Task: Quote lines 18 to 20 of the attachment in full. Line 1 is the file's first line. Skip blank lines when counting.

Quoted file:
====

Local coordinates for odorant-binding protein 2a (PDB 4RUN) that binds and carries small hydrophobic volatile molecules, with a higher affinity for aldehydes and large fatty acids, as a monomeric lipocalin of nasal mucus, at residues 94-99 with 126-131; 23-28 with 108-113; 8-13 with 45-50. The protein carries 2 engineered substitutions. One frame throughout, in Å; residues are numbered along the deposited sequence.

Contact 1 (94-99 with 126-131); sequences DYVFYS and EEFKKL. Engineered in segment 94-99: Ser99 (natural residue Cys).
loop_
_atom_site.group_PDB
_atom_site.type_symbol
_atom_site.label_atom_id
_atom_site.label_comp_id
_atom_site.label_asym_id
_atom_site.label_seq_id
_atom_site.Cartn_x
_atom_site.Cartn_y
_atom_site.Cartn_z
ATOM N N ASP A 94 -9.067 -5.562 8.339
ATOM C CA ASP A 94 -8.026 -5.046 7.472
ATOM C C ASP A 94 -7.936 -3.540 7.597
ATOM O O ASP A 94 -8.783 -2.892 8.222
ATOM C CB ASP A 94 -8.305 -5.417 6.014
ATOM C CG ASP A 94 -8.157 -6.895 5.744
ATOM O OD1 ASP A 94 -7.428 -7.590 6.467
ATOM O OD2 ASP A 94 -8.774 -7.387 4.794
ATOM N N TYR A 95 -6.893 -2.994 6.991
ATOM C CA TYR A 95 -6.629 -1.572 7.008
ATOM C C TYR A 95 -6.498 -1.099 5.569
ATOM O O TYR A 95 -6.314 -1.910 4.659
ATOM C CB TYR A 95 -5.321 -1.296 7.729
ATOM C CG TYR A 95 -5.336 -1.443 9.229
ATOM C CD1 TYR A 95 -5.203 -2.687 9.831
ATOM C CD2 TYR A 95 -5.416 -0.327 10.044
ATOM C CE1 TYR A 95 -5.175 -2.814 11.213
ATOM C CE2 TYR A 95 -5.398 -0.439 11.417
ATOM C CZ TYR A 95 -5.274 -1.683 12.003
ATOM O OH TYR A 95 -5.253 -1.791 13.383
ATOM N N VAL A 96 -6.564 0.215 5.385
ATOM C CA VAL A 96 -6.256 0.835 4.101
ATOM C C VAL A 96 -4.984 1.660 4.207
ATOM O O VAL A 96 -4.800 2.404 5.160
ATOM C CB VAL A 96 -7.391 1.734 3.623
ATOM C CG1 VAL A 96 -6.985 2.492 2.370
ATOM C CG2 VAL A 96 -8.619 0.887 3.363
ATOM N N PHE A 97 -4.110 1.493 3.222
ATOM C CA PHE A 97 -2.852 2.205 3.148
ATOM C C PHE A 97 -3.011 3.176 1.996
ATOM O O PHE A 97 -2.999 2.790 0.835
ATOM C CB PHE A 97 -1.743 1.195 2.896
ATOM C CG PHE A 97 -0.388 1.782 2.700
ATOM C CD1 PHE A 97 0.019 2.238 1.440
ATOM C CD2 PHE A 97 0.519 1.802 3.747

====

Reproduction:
ATOM C CG ASP A 94 -8.157 -6.895 5.744
ATOM O OD1 ASP A 94 -7.428 -7.590 6.467
ATOM O OD2 ASP A 94 -8.774 -7.387 4.794